Attending a university that supports your goals and genuinely wants to help you succeed is imperative. Consider:

  • Resources available through your university, like STEM programs or research opportunities
  • Quality of the STEM programs offered
  • What opportunities are available to connect with other minority students pursuing STEM degrees

All students at Regent University have access to resources, including financial aid and scholarships, academic coaching, and caring faculty. You’ll also find environments created to lend to professional success in STEM, like the state-of-the-art Cyber Range that is accessible for online and on-campus students. Regent’s STEM degrees are top-ranked and transfer into real-world contexts. Get ready to change the world.

If you’re ready to build your legacy, request information or call 757.352.4000.


  1. U.S. Bureau of Labor Statistics. (2022). Employment in STEM occupations.
  2. Fry, R., Kennedy, B., Funk, C. (2021, April 1). STEM jobs see uneven progress in increasing gender, racial and ethnic diversity. Pew Research Center.
  3. Martinez, A., & Christnacht, C. (2021, January 26). Women are nearly half of the U.S. workforce but only 27% of STEM workers. U.S. Census Bureau.
  4. May, B. K., Wendt, J. L., & Barthlow, M. J. (2022). A comparison of students’ interest in STEM across science standard types. Social Sciences & Humanities Open6(1), 100287. 
  5. Ipsos Public Affairs. (2021). The STEM gender gap: perceptions of girls towards STEM fields and careers. Corteva agriscience.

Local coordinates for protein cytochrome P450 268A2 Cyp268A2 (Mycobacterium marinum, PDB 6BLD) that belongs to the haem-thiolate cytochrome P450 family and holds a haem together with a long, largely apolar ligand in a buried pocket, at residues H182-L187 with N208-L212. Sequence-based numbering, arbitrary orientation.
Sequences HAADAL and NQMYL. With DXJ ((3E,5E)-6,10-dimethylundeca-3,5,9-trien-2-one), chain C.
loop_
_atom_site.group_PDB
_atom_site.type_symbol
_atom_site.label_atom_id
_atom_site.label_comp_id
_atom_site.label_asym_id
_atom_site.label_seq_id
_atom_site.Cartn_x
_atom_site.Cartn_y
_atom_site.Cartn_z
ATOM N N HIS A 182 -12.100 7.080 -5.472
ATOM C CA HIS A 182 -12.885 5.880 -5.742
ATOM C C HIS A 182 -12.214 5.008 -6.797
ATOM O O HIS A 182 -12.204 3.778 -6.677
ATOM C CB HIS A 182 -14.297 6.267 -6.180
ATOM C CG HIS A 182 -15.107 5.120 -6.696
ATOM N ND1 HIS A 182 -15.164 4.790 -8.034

6. Ibid.
  7. Tang, E., Katz, A., Morris, L., Lieberman, A., Mutual, C., Klein, S., Washick, B., Cochran, C., Johnson, A., Kristen, E., Becker, J., Lufkin, M., & Rincon, R. (2022). Title IX at 50. National Coalition for Women and Girls in Education.
  8. Martinez, A., & Christnacht, C. Women are nearly half of the U.S. workforce but only 27% of STEM workers.
  9. Fry, R., Kennedy, B., Funk, C. STEM jobs see uneven progress in increasing gender, racial and ethnic diversity.
  10. Riegle-Crumb, C., B. King, and Y. Irizarry (2019). Does stem stand out? Examining racial/ethnic gaps in persistence across postsecondary fields. Educational Researcher 48(3), 133–144.
  11. Funk, C., Parker, K. (2018). Blacks in STEM jobs are especially concerned about diversity and discrimination in the workplace. Pew Research Center.
  12. Funk, C. (2022). Black Americans views of and engagement with science. Pew Research Center.; Funk, C., & Lopez, M.H. (2022). Hispanic Americans’ trust in and engagement with science. Pew Research Center.
  13. Hong, L., Page, S. E. (2004). Groups of diverse problem solvers can outperform groups of high-ability problem solvers. Proceedings of the National Academy of Sciences, 101 (46), 16385-16389.
  14. Funk, C. & Parker, K. (2018, January 9). Women and men in STEM often at odds over workplace equity. Pew Research Center.
  15. Ibid.